We’ve all heard the magic word when it comes to different NFT projects and their promises to bring a world of animated series, members-only access, and the next evolution in (insert buzzword here). That’s right, I’m talking about utility. Let’s take a deeper dive into the concept of utility and what it actually means…
What Exactly Is Utility?
We can’t really get into a deep discussion about NFT utility without defining what utility actually is first. In the NFT space, utility refers to NFTs that grant their owners certain rights, privileges, or rewards that they otherwise wouldn’t be entitled to through their ownership of a specific NFT. Lots of NFT collections and 1 of 1 pieces launch with no utility whatsoever and only give you the artwork attached to the token itself. Others, like a recent Bill Murray Genesis NFT, give you access to an experience or perk such as enjoying a cold one with a cinematic comedy legend. However, in this case, said utility is pretty much limited to one person.
Check out our article Bill Murray 1000 Brings Fun, Laughter and Charity Together by clicking here.
It may also help to highlight some common examples of utility we’ve seen across different NFT collections such as:
- Exclusive membership to a VIP club of holders (think private Discord chat for holders)
- Grant early access to merchandise sales for NFT holders
- Your NFT entitles you to—you guessed it—a second NFT
- NFTs for shared revenue with other holders and artists (totally not an unregistered sale of securities issue…just kidding, it is)
- Access to a special experience (brunch with the artist, meet x athlete or celebrity)
- The NFT acts as an alpha or beta pass to a game the project is based on
While there’s no shortage to ideas that can be added to this list, it does feel like many NFT utility perks fall under the category of…
So Everything Sucks?
No actually! Just because this is the typical approach doesn’t mean that there aren’t novel ideas coming to life. Luxury and fashion brands are already using NFTs as certificates of authenticity/ownership. Gary Vee uses specific NFTs in his VeeFriends series as lifetime passes to his speaking events, and Ticketmaster just tapped the FLOW blockchain to let event organizers issue tickets as NFTs.
So while there’s a lot of hype around NFTs and a ton of projects where utility only amounts to a private chat in a project-run Discord, there are some areas where real innovation is starting to take root. Even though the room for innovation is definitely there, collectors should still be wary when NFT projects that launch with no utility promise it in the future…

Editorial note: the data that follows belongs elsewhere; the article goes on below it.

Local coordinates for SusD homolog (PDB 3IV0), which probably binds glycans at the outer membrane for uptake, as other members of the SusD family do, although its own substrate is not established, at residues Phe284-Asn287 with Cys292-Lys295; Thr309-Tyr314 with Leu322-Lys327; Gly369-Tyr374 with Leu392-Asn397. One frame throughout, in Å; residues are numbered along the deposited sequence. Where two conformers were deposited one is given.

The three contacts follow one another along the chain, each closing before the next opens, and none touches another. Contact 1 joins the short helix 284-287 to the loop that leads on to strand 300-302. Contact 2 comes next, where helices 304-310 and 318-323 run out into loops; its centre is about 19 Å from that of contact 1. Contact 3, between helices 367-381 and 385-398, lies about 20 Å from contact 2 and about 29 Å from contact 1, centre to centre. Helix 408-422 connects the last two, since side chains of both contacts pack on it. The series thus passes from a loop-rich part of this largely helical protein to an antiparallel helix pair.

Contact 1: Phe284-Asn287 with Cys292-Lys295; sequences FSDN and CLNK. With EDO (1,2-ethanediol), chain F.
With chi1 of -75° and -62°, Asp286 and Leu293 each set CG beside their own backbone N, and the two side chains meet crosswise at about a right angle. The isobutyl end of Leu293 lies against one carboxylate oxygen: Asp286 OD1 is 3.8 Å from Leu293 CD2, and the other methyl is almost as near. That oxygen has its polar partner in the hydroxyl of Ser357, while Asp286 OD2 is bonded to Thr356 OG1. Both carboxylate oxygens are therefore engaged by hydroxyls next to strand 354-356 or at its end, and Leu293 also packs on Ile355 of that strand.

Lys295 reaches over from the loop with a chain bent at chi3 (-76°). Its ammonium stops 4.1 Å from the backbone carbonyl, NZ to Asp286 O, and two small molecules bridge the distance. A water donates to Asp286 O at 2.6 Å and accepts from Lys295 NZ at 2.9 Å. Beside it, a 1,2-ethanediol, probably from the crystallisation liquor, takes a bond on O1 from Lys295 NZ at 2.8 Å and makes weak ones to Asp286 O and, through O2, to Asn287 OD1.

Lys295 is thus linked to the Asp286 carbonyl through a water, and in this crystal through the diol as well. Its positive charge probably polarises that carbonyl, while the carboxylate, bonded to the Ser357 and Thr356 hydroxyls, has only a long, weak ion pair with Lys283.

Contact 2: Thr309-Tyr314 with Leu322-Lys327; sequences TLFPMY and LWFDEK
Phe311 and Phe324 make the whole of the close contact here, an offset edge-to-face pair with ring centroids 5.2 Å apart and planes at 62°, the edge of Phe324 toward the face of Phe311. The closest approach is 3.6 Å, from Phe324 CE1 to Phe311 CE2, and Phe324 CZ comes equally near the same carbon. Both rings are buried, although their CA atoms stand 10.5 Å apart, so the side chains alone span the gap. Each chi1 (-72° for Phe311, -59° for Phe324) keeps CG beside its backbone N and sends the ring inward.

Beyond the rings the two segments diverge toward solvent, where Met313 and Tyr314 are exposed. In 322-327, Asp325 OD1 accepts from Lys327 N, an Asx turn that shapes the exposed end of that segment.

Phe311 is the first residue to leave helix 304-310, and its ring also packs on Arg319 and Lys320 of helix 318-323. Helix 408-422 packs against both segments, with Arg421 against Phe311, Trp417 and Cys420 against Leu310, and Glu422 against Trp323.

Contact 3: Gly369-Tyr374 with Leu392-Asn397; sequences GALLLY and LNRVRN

Utility and Illusory Promises
If a project is going to promise utility, it should be present at launch. Why? A lot of projects like to bring up utility when trying to find an audience for their NFT collection.
“You should get into our project because we’re going to do a bunch of awesome things with this IP. We’re going to have XYZ, and it’s going to be promoted by Beyoncé! Oh, and keep this on the down-low, but we’re deep in talks with Disney for an adaptation based on our IP!”
This is typically referred to as marketing talk or puffery.
In contract law, these types of statements are commonly referred to as illusory promises. In simple terms, an illusory promise is a promise that is unenforceable either due to vagueness, lack of consideration, or plainly because the promisor (the person promising) can choose whether or not to honor it. These types of promises are not legally binding and do not create a contract between the buyer of the NFT and the person or project selling it.
Take a look at the following example:
Person A creates an NFT collection called Cool Snails. Person A says, “If Cool Snails sells out, I may give away a Bored Ape to 3 holders of Cool Snails.” Upon hearing this, Person B decides to buy 30 NFTs. Following this, NFT tradoooors see a large buy taking place and continue to ape in en masse. The project quickly sells out.
Person A never runs a giveaway for holders of Cool Snails and buys some Bored Apes for himself. Person B is furious and claims he had a contract with Person A since he fulfilled his end of the bargain which led to the collection being sold out.
Now is there actually a valid contract in place? The most likely answer is, “No.” Consideration in the above example is based on Person B and others selling out the collection and on Person A’s subjective feelings. Now can a court still find a way to create an enforceable contract or hold Person A at fault? Sure, the doctrine of good faith or promissory estoppel are some ways courts have found to make affected individuals whole. Usually a strong motivator is when a person relies on a promise to their own detriment.
So What’s the Takeaway Here?
All of the above is merely to say that the way in which projects communicate in the space carries great weight. Also bear in mind that their shortcomings may not be due to bad intentions and may in fact be the result of failing to find a market-fit, inexperience, or sometimes plain and simple mismanagement of the resources they’ve been given.
The lesson other projects can learn is to come up with a strong plan on how to provide utility from the onset of a project. In contrast, they can also focus on simply delivering really unique, eye-catching art. Not every project needs to be a precursor to a AAA blockbuster video game or anime series. We should call that out more as a community. It’s great to have lofty ambitions, but we’ve also seen bad actors who try and promise the moon to their community and deliver nothing in the end. Launching a project is a full-time commitment, and a cookie-cutter template for utility isn’t going to get us anywhere…